tldr; A salty salute to Kubernetes, Marathon, and Swarm regarding containers and persistence. Your data is more safe and sound than ever with containers thanks to virtual volume links, snapshots, and cloud services. Developers everywhere are hacking away to get their code into production. Unfortunately, for a vast majority of enterprise devs, even if they perfect their applications, get through code review, write unit tests, conduct integration testing, and meet all of those unclear requirements, they are going to have a fruitless Friday experience thanks to infrastructure and dev ops. Let's fix that.

Swarm Fish, Marathon Fish, Kubernetes Fish, ECS Fish?

I can't express how great ALL of these technologies are, however, we have found Kubernetes to be easily accessible, well documented, and well-supported. It works with a wide selection of solutions which allow us to quickly adapt to the latest trends without rebooting our designs. There is a vast community constantly improving and augmenting it. The utilities bundled in a CoreOS ecosystem are more powerful than most licensed solutions on the market today. We can easily deploy, monitor, and maintain thousands of systems within a Kubernetes stack without ever losing any sleep. (and we get Slack notifications for everything!)

As a side note, we initially started our analysis with Mesos for out-of-the-box functionality, but soon found that supporting DC/OS wrapped around Kubernetes would give us the most utility.

We are constantly experimenting with new solutions as they appear on our feed, and we enjoy giving you the insight into our research and design.

The White Fish in the Room

Containers are virtual, which is usually categorized as temporary, and your IT department is inclined not to trust anything that risks destroying data.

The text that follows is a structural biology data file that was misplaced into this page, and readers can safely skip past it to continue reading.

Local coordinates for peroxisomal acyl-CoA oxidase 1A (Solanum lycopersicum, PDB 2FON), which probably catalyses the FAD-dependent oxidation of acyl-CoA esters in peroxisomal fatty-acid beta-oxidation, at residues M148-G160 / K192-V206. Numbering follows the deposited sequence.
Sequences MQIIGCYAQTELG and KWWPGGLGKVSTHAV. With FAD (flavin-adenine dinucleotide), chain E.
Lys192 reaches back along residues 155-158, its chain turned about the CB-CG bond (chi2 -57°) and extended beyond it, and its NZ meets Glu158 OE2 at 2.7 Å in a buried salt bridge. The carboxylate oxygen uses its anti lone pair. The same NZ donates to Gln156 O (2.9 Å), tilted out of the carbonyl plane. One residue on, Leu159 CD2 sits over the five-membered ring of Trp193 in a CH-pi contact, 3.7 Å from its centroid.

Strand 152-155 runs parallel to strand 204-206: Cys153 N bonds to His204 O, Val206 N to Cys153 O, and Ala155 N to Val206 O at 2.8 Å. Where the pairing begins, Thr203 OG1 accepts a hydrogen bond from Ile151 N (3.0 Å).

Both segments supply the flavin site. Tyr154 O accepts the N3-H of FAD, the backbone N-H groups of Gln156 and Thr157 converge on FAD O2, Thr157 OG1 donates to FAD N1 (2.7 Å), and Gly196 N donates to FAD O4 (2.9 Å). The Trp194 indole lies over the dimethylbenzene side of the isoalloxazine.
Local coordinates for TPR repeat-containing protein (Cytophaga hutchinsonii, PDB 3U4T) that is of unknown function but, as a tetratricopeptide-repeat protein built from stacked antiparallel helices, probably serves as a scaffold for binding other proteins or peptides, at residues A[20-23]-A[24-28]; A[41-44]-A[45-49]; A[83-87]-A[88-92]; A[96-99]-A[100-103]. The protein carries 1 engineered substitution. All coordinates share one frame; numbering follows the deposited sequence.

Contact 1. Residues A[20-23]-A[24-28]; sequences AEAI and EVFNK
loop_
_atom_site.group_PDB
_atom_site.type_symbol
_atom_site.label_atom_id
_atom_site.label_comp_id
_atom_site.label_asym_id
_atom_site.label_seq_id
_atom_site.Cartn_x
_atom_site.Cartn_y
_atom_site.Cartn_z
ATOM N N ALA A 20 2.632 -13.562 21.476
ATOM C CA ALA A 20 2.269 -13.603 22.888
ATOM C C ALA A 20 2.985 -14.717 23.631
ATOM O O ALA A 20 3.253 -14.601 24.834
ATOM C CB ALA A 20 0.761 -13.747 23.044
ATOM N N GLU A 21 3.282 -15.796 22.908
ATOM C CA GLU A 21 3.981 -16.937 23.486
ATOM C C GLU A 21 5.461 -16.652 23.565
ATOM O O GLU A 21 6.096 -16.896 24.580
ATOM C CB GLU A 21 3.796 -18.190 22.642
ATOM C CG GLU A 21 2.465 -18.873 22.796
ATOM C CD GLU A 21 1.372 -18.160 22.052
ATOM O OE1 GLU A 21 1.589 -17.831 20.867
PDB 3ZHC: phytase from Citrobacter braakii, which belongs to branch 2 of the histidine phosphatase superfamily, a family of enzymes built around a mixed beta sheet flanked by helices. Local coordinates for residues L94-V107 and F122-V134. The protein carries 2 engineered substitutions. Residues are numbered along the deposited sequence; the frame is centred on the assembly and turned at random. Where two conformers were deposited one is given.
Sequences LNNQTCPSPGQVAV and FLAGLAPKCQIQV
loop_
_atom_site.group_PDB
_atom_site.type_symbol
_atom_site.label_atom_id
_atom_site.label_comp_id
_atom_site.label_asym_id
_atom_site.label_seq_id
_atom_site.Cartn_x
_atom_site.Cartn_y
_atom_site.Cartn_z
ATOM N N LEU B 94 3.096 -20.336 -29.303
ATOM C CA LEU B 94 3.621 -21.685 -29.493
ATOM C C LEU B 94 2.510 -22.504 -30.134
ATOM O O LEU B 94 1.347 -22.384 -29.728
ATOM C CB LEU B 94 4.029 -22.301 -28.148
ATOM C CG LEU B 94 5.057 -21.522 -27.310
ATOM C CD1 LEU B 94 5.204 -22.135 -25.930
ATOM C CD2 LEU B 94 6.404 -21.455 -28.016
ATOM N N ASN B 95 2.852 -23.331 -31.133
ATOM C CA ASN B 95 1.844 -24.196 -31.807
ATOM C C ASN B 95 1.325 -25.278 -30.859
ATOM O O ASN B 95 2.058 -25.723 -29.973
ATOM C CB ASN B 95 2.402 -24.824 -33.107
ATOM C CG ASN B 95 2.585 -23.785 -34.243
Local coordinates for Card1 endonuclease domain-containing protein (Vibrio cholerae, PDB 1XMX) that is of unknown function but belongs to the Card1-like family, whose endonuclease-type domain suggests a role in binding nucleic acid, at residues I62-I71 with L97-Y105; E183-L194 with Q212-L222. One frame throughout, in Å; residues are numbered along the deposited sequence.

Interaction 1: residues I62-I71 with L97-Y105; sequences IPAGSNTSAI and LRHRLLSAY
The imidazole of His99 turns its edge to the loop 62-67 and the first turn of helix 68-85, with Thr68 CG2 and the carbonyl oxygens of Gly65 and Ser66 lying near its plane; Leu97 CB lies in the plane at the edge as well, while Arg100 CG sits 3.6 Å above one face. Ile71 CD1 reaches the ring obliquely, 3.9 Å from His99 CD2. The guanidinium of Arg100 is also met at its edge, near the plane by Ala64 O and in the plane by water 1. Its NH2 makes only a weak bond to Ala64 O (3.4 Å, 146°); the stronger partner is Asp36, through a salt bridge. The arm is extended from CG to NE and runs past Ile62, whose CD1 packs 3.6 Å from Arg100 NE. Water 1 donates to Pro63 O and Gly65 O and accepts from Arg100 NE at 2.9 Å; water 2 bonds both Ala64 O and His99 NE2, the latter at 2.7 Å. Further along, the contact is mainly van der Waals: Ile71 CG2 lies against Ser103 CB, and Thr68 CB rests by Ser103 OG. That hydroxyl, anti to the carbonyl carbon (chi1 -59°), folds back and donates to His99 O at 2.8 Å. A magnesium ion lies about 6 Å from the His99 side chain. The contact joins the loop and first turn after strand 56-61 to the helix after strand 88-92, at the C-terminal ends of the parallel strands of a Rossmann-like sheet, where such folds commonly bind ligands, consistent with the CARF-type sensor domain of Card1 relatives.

At Graphstory, data is our business model. There are many like it, but this data is YOURS. We get that. We promise to safeguard it with our lives.

Cast a line... Got a bite?

What are some claims against it? Here's what I've seen:

  • Questionable persistence
  • Fairly young
  • Goes against many of the beliefs the IT industry has been taught to believe
  • Requires research to implement and support

  • "It works on my local machine"
  • "Infrastructure needs to set up a server for dev"
  • "We don't have a license"

Remember your limewire collection that you backed up on external hard drives?

That's right! I am encouraging you to tear down your precious production systems, surrender all your rights to AI, and abandon everything you learned in that college databases class.

Why? Higher performance, Scalability, Simplicity

"There's no place like" and, for many shops, there's a constant refrain of "It worked in dev". Well, here "Works on my machine = Works in Production"

Cross-platform - no problem! Get rid of the "Wrong flavor of linux" and "It doesn't work on windows". Those objections don't hold water here.
Also, you have a modular design that allows for plugins, additions, and changes with zero impact and you've optimized your resource usage!